My conclusion, given these facts, is that Moscow was not only behind the DNC hacks, but that their purpose was solely to distract the American government and public with the spectre of Russian interference so that the Kremlin could have a hand to move freely in places where it would normally be stymied by American counter-strokes. Each of these moves was prepared in advance, to be executed all at once when the American public would be at its most preoccupied. Once the controversy died down, the Russians could present the US and her NATO allies with a fait accompli: Finland intimidated, nuclear platforms in East Prussia, a Russian carrier group off the coast of Syria.
This conclusion is further supported by the force of historical precedent, especially when it comes to motives. Putin’s Russia does not have ambitions to take over the world, as some paranoiacs might claim. Perhaps it does not even wish to supplant the United States as the world’s reigning hegemon. What it definitely wants to do is restore the imperial sphere of influence which it has worked to maintain and defend since the days of Catherine II. All one has to do to see what Russia, the Soviet Union, and now Russia again is willing to do to maintain this sphere of influence is look at the history of Russian policy regarding its neighbours. From the partition of Poland in the late 18th century to its more recent military adventures in Georgia, Ukraine, and Syria, the acquiescence or submission of its neighbours is one of the cornerstones of Russian foreign policy. The fact that most of those same neighbours are now US allies is likely as much a source of insecurity for them as a Russian-allied Canada or Mexico would be for the United States.
In method too, does history support this conclusion. Russian policymakers and military leaders place high emphasis on Maskirovka, or deception — as well they should, for it has served them very well throughout their history. Geopolitical Maskirovka served them well in the partitions of Poland in both 1792 and 1939. Operational Maskirovka won the Red Army some of the most stunning victories of the Second World War. In a more recent example, Putin has employed Maskirovka again to conceal the presence of Russian troops in Ukraine. To make a great deal of noise in one place so that one could move boldly and unnoticed in another is the basic form of Maskirovka. That may, in fact, be what Putin is doing right now.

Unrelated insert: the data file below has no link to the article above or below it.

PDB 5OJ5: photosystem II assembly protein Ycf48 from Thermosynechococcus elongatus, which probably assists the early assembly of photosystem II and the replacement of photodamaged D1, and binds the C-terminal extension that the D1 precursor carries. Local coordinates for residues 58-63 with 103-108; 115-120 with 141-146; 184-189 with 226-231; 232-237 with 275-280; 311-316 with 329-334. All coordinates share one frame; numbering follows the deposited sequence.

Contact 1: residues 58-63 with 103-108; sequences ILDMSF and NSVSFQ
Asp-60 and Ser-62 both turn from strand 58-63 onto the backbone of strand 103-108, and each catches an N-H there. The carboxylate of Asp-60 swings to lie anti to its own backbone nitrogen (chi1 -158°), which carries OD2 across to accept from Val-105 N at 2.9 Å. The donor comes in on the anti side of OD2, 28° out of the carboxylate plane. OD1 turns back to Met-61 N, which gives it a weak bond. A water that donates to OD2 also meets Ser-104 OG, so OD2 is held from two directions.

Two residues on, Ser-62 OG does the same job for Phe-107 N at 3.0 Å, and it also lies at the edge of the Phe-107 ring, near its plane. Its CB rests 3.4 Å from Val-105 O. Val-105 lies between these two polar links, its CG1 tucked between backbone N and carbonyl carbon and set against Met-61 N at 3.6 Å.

Vladimir Putin does not want war with NATO, and NATO does not want war with Russia, probably for the same reason: because war is a horrifying atrocity against civilisation which drives human beings to murder each other in large numbers, in barbaric ways, for often-inconclusive results. However, Putin does want Russia to be secure, which in his interpretation and the interpretation of those segments of the Russian people who support him, means the restoration of Russia’s “security blanket”: the same layer of geographical “armour” which blunted the armies of Charles XII, Napoleon, and Hitler. This is a perfectly understandable motive which is regrettably against the interests of the United States and her allies in Eastern Europe, who generally seem to remember the days of Russian and Soviet rule with sentiments ranging from bitter loathing to apocalyptic hatred (Poland, which has recently activated a territorial defence force, in the face of a perceived threat of Russian invasion), and who entered into NATO in the first place out of fear of Russian aggression.
Thus, it would follow that Putin would be willing to take measures, even ones which we might consider extraordinary, to restore what he would consider the existential security of his country and his people, but that he would not be willing to start a shooting war to do it. What he would require was an event which would draw the eyes of the West elsewhere while he made his moves, to the widespread consternation of nobody but his would-be targets. Once his actions were taken, NATO (which does not want a shooting war with Russia either) would have no choice but to accept them, unless they were willing to escalate the situation precipitously towards war.
This is exactly what he has provided himself with the DNC email hacks.
The theft and release of those messages was never about the US election. It was never about undermining US democracy or US security, but very much a method of reinforcing Russia’s perceived security. When the elections end, the winning candidate becomes President of the United States; but Putin will still have nuclear-capable missiles in East Prussia, a fleet off the Syrian Coast, a quietly growing nuclear stockpile, and neighbours who have been deftly reminded that Russia is fully capable of violating their airspace at will. If Trump wins, then he is likely to let these actions slide. If Clinton wins (as is far more likely), there is nothing she can do about them.
Vladimir Putin has committed what might be considered the perfect crime: he has gotten away with it not because nobody suspects him, but because he has ensured that nobody with the power to stop him has the time to care.